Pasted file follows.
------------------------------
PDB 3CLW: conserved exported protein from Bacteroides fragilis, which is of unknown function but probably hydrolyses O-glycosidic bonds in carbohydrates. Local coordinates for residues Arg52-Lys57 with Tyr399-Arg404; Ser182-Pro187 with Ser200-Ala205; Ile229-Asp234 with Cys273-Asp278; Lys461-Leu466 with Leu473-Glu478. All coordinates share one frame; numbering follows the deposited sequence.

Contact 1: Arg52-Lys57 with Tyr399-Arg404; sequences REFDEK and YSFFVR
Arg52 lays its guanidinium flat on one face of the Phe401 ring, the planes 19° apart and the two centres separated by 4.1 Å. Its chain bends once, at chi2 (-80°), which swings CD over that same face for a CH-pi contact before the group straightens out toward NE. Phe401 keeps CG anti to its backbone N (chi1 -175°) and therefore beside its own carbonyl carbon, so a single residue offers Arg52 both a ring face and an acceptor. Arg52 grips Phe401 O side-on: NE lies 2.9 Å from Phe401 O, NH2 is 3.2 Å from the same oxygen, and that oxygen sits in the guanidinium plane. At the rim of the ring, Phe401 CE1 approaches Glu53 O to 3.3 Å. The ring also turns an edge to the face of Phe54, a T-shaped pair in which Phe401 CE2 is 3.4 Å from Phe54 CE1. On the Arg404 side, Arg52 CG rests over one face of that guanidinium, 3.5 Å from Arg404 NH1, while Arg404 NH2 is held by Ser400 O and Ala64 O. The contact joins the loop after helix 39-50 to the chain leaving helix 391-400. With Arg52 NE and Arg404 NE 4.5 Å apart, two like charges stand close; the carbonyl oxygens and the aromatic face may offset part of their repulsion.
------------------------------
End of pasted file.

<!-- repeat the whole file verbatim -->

PDB 3CLW: conserved exported protein from Bacteroides fragilis, which is of unknown function but probably hydrolyses O-glycosidic bonds in carbohydrates. Local coordinates for residues Arg52-Lys57 with Tyr399-Arg404; Ser182-Pro187 with Ser200-Ala205; Ile229-Asp234 with Cys273-Asp278; Lys461-Leu466 with Leu473-Glu478. All coordinates share one frame; numbering follows the deposited sequence.

Contact 1: Arg52-Lys57 with Tyr399-Arg404; sequences REFDEK and YSFFVR
Arg52 lays its guanidinium flat on one face of the Phe401 ring, the planes 19° apart and the two centres separated by 4.1 Å. Its chain bends once, at chi2 (-80°), which swings CD over that same face for a CH-pi contact before the group straightens out toward NE. Phe401 keeps CG anti to its backbone N (chi1 -175°) and therefore beside its own carbonyl carbon, so a single residue offers Arg52 both a ring face and an acceptor. Arg52 grips Phe401 O side-on: NE lies 2.9 Å from Phe401 O, NH2 is 3.2 Å from the same oxygen, and that oxygen sits in the guanidinium plane. At the rim of the ring, Phe401 CE1 approaches Glu53 O to 3.3 Å. The ring also turns an edge to the face of Phe54, a T-shaped pair in which Phe401 CE2 is 3.4 Å from Phe54 CE1. On the Arg404 side, Arg52 CG rests over one face of that guanidinium, 3.5 Å from Arg404 NH1, while Arg404 NH2 is held by Ser400 O and Ala64 O. The contact joins the loop after helix 39-50 to the chain leaving helix 391-400. With Arg52 NE and Arg404 NE 4.5 Å apart, two like charges stand close; the carbonyl oxygens and the aromatic face may offset part of their repulsion.